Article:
How do you build a wind farm from home?

 

Gareth Young

Gareth Young manages working from home with his youngest daughter Georgie.



28 April 2020 – March 25, 2020, saw just about every aspect of civic life in New Zealand ‘lock down’ in the fight against COVID-19. The ripple effects have been huge.

For Mercury, it’s meant most of our workforce adjusting to working from home and the suspension of construction work at our sites, including our Turitea wind farm in the Manawatu.

So what does this mean for someone new to Mercury, and their wind energy projects?

“Starting a new job during New Zealand’s COVID-19 lockdown will certainly rank as one of the most unusually memorable moments of my career,” says new-to-Mercury Project Specialist Gareth Young.

Gareth was to be based out of Mercury’s Palmerston North office, within easy distance of Mercury’s Turitea wind farm site. While Gareth did get to visit the office pre-lockdown, to meet his future colleagues and get a feel for Mercury, he’s been in his bubble at home since his very first login as a Mercury employee.

While all those new to Mercury during lockdown are having their start dates honoured, not all new employees can actually start working because lockdown restrictions prevent the set-up and supply of IT equipment. Gareth got in just in the nick of time, with the full suite of Mercury’s IT tools available to him in his home office set-up.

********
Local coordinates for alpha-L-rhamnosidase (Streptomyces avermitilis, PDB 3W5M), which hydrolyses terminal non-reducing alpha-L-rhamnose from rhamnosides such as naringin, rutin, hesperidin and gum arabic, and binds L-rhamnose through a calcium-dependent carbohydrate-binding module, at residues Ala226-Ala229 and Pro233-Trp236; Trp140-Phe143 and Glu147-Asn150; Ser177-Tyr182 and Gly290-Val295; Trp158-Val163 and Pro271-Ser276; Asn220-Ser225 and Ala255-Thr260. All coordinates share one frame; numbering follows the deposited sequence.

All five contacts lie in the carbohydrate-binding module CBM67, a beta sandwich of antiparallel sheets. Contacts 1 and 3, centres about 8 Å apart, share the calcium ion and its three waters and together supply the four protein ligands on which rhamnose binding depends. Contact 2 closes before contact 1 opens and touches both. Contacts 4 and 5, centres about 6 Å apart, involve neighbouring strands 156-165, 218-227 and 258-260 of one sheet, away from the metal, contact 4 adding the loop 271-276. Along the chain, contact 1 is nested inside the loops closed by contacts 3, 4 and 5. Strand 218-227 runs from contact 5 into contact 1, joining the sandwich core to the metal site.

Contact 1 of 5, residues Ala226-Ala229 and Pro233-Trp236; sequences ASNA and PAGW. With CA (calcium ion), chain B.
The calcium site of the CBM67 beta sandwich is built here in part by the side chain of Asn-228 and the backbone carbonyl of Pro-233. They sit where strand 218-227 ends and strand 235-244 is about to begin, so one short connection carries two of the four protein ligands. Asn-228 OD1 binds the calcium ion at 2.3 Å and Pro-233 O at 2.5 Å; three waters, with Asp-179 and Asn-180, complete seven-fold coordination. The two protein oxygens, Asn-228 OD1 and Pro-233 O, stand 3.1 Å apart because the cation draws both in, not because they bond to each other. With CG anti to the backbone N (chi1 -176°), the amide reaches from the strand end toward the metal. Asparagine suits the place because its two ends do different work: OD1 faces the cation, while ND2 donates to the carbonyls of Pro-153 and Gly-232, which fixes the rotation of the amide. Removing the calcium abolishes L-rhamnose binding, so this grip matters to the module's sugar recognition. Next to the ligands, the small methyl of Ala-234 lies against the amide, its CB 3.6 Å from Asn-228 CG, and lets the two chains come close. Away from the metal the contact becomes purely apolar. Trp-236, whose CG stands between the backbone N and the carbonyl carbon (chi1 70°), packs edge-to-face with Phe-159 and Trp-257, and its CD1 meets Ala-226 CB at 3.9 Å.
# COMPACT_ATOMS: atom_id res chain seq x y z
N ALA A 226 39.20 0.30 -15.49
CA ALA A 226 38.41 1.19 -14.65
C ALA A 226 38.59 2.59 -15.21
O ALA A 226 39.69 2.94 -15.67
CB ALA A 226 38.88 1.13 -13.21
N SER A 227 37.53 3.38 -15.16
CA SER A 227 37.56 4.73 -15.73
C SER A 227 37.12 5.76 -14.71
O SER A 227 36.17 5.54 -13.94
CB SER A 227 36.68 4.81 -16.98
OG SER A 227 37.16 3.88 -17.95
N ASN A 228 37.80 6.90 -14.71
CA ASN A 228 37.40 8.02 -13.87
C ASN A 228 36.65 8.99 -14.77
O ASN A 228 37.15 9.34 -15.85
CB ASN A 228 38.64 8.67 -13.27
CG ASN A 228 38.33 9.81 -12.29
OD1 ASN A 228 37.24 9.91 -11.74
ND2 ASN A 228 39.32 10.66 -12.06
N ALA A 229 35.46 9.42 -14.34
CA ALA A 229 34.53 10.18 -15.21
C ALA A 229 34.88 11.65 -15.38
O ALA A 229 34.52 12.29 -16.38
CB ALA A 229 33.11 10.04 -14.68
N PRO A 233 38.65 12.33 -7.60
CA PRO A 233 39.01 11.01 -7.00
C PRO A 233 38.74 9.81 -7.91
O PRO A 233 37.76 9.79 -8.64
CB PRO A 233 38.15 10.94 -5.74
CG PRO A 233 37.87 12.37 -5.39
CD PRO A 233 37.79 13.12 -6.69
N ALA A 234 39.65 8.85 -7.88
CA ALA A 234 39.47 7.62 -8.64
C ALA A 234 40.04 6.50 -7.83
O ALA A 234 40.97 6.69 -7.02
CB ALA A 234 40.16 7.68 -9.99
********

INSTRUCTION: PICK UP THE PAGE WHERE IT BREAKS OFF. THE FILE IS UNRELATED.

“Mercury’s IT infrastructure has made my remote induction as seamless as possible. I can easily connect with my manager through Skype, and our daily catch ups allow me to get up to speed on the business, find my way around Mercury’s intranet and generally build my base of knowledge,” Gareth says.

“While Gareth has to be in a bit of holding pattern for now, it’s been great to be able to onboard him to the degree that we have,” says Gareth’s manager, Duncan Annandale. “A big part of his role is going to be relationship building and, while he can’t physically go out there and meet landowners on the Turitea and Puketoi projects, technology has been hugely useful in filling the gaps for now,” Duncan says.

And far from seeing his remote induction as a disadvantage, Gareth sees the positives in his situation.

“In normal circumstances you would hit the ground running on all fronts in a new job. In the instance of onboarding at a time like this, while I may be hamstrung in some ways, being confined to a home office gives me time to create my own building blocks of knowledge around my role and the wider business,” Gareth says.

So, while a 55 metre-long wind turbine blade was never going to tuck neatly under Gareth’s kitchen table, there’s plenty he has been able to focus on in learning about Mercury’s wind energy ambitions while waiting for the lockdown to lift.

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Mercury’s mission is energy freedom. Our purpose is to inspire New Zealanders to enjoy energy in more wonderful ways and our goal is to be New Zealand’s leading energy brand. We focus on our customers, our people, our partners and our country; maintain a long term view of sustainability; and promote wonderful choices. Mercury is energy made wonderful. www.mercury.co.nz